There were still a few hurdles, however. McClelland didn’t want to send Teddy to an owner she knew nothing about, so Cindy Caccese, a volunteer and board secretary for the Lockport rescue group Diamonds in the Ruff, met Murphy and her two dogs, Brandon, 12, adopted from the Cattaraugus County SPCA after he was struck by a vehicle, and Abby, 3, adopted from Paws and Claws in East Aurora, who only has one eye. “I like the misfits, I guess,” says Murphy.
McClelland then approved the adoption.
But she still had to get Teddy to New York, since most dog rescue transports only deliver to other resues.
She posted a “ride wanted” notice on a message board operated by Pilots N Paws, a South Carolina group that links up some 3,000 volunteer pilots with homeless animals that need rides, transporting about 12,000 animals each year.
“Within hours, I had a pilot offer,” says McClelland.
With a ride planned and a home at the end of it, Teddy’s owner dropped him off at the veterinarian’s office for treatment paid for by a Hero Grant from Dogs Deserve Better. Thin, timid and crawling with fleas, the young dog was photographed standing on the exam table. This time, his head was up and his large ears were alert.
Teddy’s transport was planned for Oct. 27, but rescheduled due to Hurricane Sandy. This wasn’t all bad, because it gave him a week to recuperate.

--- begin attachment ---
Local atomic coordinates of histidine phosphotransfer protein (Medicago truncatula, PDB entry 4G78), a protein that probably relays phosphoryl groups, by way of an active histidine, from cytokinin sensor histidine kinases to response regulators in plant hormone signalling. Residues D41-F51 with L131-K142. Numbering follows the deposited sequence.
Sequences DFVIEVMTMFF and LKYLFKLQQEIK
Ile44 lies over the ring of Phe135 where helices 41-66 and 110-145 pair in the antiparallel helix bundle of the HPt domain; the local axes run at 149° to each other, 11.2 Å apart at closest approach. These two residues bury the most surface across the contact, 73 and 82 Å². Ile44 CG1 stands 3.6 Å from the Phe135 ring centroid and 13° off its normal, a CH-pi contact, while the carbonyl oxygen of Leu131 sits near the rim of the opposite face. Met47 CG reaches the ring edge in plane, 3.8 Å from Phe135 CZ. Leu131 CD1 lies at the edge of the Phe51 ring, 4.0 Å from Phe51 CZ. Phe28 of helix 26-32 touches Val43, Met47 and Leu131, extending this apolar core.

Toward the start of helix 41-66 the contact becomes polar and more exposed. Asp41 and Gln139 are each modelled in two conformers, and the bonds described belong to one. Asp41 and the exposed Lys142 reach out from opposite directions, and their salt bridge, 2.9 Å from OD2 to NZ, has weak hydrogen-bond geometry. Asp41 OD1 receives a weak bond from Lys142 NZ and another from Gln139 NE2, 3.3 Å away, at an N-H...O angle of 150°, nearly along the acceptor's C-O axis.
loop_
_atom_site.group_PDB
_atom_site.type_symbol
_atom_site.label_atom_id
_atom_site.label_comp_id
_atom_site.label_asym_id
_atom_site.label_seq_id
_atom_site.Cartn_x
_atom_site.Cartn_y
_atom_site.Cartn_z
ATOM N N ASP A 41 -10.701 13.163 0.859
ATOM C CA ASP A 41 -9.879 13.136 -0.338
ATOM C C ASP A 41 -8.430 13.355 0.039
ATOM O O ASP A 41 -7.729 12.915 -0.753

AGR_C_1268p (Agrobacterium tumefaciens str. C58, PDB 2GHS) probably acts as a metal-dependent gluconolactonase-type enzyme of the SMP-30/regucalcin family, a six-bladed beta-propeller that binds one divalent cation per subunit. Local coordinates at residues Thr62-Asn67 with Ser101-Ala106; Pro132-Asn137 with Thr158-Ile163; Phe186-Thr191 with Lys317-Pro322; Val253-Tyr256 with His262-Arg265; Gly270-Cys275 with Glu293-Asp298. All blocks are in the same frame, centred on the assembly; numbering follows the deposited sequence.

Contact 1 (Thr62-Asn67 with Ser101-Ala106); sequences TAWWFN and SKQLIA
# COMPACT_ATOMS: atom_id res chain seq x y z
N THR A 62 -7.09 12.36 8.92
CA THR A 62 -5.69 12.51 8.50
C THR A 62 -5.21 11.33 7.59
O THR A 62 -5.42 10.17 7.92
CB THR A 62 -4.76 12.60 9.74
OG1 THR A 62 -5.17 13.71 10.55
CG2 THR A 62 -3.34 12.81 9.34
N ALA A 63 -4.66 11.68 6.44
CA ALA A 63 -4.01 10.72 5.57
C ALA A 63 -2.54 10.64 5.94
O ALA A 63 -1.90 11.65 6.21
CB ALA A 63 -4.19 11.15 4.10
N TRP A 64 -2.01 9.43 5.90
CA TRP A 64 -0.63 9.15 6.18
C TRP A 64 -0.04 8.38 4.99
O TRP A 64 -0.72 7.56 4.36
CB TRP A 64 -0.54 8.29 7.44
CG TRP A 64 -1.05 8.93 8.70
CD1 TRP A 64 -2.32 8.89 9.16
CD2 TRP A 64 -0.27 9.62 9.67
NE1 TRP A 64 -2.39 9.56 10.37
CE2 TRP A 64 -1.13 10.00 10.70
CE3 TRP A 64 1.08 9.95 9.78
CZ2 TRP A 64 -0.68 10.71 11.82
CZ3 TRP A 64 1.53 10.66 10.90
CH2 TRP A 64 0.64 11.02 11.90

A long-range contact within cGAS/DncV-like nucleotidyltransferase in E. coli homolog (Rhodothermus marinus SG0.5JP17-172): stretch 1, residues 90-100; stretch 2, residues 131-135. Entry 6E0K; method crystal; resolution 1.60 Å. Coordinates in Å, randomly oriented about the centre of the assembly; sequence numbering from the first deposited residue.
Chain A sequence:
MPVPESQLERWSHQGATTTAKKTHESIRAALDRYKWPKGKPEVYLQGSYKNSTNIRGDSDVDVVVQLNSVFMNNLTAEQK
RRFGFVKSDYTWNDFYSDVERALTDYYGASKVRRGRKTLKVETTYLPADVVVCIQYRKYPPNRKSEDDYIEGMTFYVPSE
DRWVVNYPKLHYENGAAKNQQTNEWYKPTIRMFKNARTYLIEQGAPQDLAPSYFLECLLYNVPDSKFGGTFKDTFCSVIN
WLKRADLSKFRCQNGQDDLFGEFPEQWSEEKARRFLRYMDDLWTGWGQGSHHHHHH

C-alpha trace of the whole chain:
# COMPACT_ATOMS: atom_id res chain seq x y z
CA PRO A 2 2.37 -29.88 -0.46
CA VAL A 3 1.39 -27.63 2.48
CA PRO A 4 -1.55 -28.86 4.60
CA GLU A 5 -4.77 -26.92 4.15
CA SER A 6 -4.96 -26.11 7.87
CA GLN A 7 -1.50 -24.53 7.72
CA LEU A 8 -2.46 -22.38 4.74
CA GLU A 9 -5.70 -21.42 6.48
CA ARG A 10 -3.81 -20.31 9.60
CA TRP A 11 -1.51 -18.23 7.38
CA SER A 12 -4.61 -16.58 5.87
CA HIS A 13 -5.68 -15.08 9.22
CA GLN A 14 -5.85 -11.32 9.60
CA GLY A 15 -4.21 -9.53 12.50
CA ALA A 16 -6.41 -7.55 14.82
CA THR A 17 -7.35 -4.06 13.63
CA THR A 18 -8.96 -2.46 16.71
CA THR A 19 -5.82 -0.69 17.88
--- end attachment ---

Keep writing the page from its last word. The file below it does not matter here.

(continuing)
Finally, on Nov. 3, McClelland and her ex-husband, Vic, picked up Teddy for his journey.
“Teddy was timid, a little skittish when I picked him up to put him in the truck, but on the short ride he was licking Vic’s ear as he was driving; he’s just a real sweetheart of a dog,” says McClelland.
At the New Philadelphia airport, Ross Edmondson, a 28-year-old pilot, and his father, Ron, who was visiting from Edmondson’s native England, met Teddy and a coon hound named Louie, who also needed a ride to New York.
“I love flying to new places and meeting new people, and the opportunity to help animals while doing it makes it all the more satisfying and purposeful,” said Edmondson, who moved to the United States three months ago for work.
Edmondson said, “Louie slept most of the way, and Teddy spent a lot of the flight with his front paws on my shoulder trying to stick his head out of the window!”
At the Niagara Falls International Airport, Murphy welcomed Teddy and took him home, where he has settled in well.
“It was a huge leap of faith for him to trust people,” Murphy says. “He doesn’t have any manners, but he doesn’t have a mean bone in his body. He could have come with all kinds of issues, such as food guarding, and he has nothing, he is too sweet. He will still cower occasionally if I reprimand him – he likes [to grab] shoes, Q-tips, paper towels. He’s just acting like a puppy.”
Although Teddy was never house-trained, “He’s been good from the get-go,” she says. “We have had one mistake.”
Murphy is perplexed by the circumstances in which Teddy spent his life until she got him. “I don’t understand the mindset of getting a dog and keeping him outside,” she says. “That’s one extreme, and I am probably the other extreme: ‘You want to get up on the couch, go ahead!’ ”
Teddy’s days at the end of a cable may be only a dim memory. “I think that might be why he runs crazy circles in my backyard,” says Murphy.